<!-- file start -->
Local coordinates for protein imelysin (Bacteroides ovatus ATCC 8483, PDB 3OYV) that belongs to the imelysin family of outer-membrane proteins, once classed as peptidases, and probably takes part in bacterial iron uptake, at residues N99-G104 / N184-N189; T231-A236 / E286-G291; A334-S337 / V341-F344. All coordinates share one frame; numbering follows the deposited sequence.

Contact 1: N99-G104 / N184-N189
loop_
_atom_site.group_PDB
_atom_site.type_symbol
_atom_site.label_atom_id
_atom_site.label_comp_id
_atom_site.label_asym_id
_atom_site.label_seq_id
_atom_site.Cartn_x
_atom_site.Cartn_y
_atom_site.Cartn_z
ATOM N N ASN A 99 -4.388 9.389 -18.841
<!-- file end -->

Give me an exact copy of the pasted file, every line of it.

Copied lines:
Local coordinates for protein imelysin (Bacteroides ovatus ATCC 8483, PDB 3OYV) that belongs to the imelysin family of outer-membrane proteins, once classed as peptidases, and probably takes part in bacterial iron uptake, at residues N99-G104 / N184-N189; T231-A236 / E286-G291; A334-S337 / V341-F344. All coordinates share one frame; numbering follows the deposited sequence.

Contact 1: N99-G104 / N184-N189
loop_
_atom_site.group_PDB
_atom_site.type_symbol
_atom_site.label_atom_id
_atom_site.label_comp_id
_atom_site.label_asym_id
_atom_site.label_seq_id
_atom_site.Cartn_x
_atom_site.Cartn_y
_atom_site.Cartn_z
ATOM N N ASN A 99 -4.388 9.389 -18.841